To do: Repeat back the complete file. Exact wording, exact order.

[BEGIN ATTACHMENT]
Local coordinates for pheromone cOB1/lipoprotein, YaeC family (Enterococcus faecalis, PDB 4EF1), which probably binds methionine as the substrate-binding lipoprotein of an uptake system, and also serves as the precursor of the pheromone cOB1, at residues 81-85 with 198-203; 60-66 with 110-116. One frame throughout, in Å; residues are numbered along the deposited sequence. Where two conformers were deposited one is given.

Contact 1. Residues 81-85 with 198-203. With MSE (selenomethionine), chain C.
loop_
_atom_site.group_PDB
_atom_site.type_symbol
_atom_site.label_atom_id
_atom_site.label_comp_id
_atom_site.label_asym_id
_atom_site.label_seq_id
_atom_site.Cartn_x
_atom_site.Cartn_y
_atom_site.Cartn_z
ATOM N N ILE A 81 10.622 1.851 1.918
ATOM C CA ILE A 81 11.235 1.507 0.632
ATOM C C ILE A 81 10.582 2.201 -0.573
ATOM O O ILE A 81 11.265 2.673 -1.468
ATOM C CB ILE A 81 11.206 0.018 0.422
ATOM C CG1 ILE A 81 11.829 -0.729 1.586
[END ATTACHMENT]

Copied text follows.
Local coordinates for pheromone cOB1/lipoprotein, YaeC family (Enterococcus faecalis, PDB 4EF1), which probably binds methionine as the substrate-binding lipoprotein of an uptake system, and also serves as the precursor of the pheromone cOB1, at residues 81-85 with 198-203; 60-66 with 110-116. One frame throughout, in Å; residues are numbered along the deposited sequence. Where two conformers were deposited one is given.

Contact 1. Residues 81-85 with 198-203. With MSE (selenomethionine), chain C.
loop_
_atom_site.group_PDB
_atom_site.type_symbol
_atom_site.label_atom_id
_atom_site.label_comp_id
_atom_site.label_asym_id
_atom_site.label_seq_id
_atom_site.Cartn_x
_atom_site.Cartn_y
_atom_site.Cartn_z
ATOM N N ILE A 81 10.622 1.851 1.918
ATOM C CA ILE A 81 11.235 1.507 0.632
ATOM C C ILE A 81 10.582 2.201 -0.573
ATOM O O ILE A 81 11.265 2.673 -1.468
ATOM C CB ILE A 81 11.206 0.018 0.422
ATOM C CG1 ILE A 81 11.829 -0.729 1.586